One of my beloved dharma teachers, Katy Brennan, leads a lunchtime meditation every Thursday at the Kadampa Meditation Center NYC. Because of the pandemic, she now conducts her class via live streaming video.
She sent the following dharma thoughts to her core students prior to today’s class. It’s so beautifully written (no surprise, since Katy is a writer!) and so timely that I asked her for permission to post it on my blog. I hope that you enjoy it as much as I did.
Happy Thursday. It appears to be a beauty as we head into Memorial Day Weekend in all of its unpredictable glory (generally, weather-wise; this year, in more ways than one.)
Given the date and the emergence of a season around which I still experience a lot of attachment, I was somehow loathe to lead with the subject line, “The Truth of Suffering” and yet, that’s where I ought to begin. It’s where the Buddha began in his very first teaching, the Four Noble Truths.
The first of these is sometimes articulated as “true sufferings” or “you should know suffering.” Neither of these means we ought to go out looking for suffering or that we somehow “deserve” to suffer. We just do.
This moment in human history (as countless others before, as unprecedented as current conditions feel to us) is showing us all this truth very clearly. As a friend said this week, one of the silver linings of this moment is that we are all getting honest about this. We are all suffering. Some who are presently sick and dying, losing loved ones, caring for the sick and the like are certainly suffering more abjectly. But everyone is feeling the strain of current conditions in one way or another.
In some ways, even as some conditions in some places are returning to “normal” this time has opened our eyes to the ways in which suffering is, in fact, “normal.” In some ways, this is a particularly precarious and frightening time; from another perspective, present conditions offer us an amazing spiritual and creative opportunity.
That’s what Buddha meant. In his First Noble Truth, he is not suggesting that we wallow in suffering; he suggests that we recognize the nature of suffering. In the Four Noble Truths, he did two things, essentially: he presented the problem and offered a solution. So, the following three truths: true origins, true cessations, and true paths. In essence, we should know where suffering comes from, experience cessations of suffering, and follow spiritual paths.
In this context, a path is a mind. Our minds take us everywhere; everywhere we go, all that we experience depends upon our minds. Our minds create our reality.
At the moment, we are all experiencing the “conventional truth” of relatively challenging conditions. Ultimately, how we experience this time, and all times and all conditions, depends on our mind.
When we meditate, we realize this. We close our eyes and let go of what feels “external” for us—sights, sounds, and physical sensations—and then become aware of our thoughts. We let those go, too. We choose to focus on a single “virtuous” object: a beneficial object; one that brings about a feeling of peace, well-being and happiness.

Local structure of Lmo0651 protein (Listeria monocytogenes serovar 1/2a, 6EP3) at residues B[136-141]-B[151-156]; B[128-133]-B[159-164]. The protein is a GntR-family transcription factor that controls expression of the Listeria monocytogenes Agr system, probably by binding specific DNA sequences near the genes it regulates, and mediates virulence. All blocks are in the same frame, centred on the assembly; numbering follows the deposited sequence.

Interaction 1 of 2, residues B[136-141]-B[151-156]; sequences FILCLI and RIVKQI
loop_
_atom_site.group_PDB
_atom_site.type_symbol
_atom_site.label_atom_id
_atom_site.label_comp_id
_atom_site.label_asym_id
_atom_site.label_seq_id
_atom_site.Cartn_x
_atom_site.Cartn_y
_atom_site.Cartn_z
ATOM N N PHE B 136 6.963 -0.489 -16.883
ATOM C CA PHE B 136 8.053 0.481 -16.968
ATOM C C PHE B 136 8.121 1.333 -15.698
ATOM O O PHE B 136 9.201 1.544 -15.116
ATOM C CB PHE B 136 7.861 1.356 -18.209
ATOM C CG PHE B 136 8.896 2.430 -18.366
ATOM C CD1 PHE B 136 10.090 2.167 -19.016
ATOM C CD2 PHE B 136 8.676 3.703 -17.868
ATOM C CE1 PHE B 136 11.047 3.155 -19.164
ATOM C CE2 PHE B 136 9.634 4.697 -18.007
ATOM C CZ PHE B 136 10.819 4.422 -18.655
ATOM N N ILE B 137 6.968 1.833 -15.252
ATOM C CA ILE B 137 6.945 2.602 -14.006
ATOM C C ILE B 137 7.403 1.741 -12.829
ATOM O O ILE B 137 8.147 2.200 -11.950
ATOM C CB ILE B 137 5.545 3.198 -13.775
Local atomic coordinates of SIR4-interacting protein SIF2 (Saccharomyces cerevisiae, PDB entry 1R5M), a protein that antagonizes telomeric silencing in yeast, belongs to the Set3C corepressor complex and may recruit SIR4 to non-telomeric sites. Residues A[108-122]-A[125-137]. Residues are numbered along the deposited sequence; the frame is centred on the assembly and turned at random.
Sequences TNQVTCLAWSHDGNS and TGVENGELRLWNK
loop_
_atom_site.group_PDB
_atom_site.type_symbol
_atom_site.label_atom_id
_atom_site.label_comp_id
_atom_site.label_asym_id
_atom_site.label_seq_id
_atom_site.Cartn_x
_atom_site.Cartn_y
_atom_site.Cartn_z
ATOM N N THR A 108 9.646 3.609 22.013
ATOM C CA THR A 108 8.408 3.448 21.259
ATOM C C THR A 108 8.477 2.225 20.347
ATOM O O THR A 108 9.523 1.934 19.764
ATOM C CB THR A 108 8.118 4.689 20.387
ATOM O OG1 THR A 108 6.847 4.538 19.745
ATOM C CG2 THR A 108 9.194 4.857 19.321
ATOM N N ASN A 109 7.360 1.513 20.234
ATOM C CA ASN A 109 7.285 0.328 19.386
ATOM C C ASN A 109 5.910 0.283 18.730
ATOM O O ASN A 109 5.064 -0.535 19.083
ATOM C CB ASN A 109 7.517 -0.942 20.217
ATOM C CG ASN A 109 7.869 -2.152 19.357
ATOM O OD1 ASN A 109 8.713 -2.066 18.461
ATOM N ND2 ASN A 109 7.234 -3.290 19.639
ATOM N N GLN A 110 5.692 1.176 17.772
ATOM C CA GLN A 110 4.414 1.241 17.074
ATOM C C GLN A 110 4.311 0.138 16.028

We generally begin by focusing on the “virtuous object” of our breath. This simple, single-pointed focus allows us to let go of distractions, including all un-peaceful thoughts and feelings, so we can experience the true nature of our mind: peace and clarity. We take some time to abide in this peaceful experience for however long we are able.
It’s sometimes helpful to move our awareness from our head to our heart as we drop more deeply into meditation. According to Buddha’s teachings, the center of our body, our heart chakra, is the seat of our consciousness. But since the mind has no actual physical location or characteristics at all this is (as everything is, really) up to you. I find it helps.
Even if we experience only a moment or two of peace, we can recognize this is true: our mind is by nature peaceful. We take some time to connect with our potential for peace, which is, in fact, infinite. Our peace and happiness do not depend on external conditions. Our peace is natural and it gives rise, naturally, to a good feeling, a feeling of well-being. Again, even if we only “tune in” to this feeling for a moment, we recognize that it’s there. We have that potential.
So what have we done in meditation? We’ve created a new reality for ourselves. When we rise from meditation, we can keep tuning in to this creative potential, moment by moment.
So whether we spend our “meditation break” (meaning, the rest of our lives outside of meditation) in some conventionally “creative” endeavor like writing, painting, making music, or art, we are all creating our lives, choosing where to place our awareness, how we experience whatever appears for us in every moment.
Having dipped in to the wellspring of peace and happiness at our heart, in meditation, we have tasted our creative potential. As we move through this time, and all times, we can take deep nourishment in this.Katy Brennan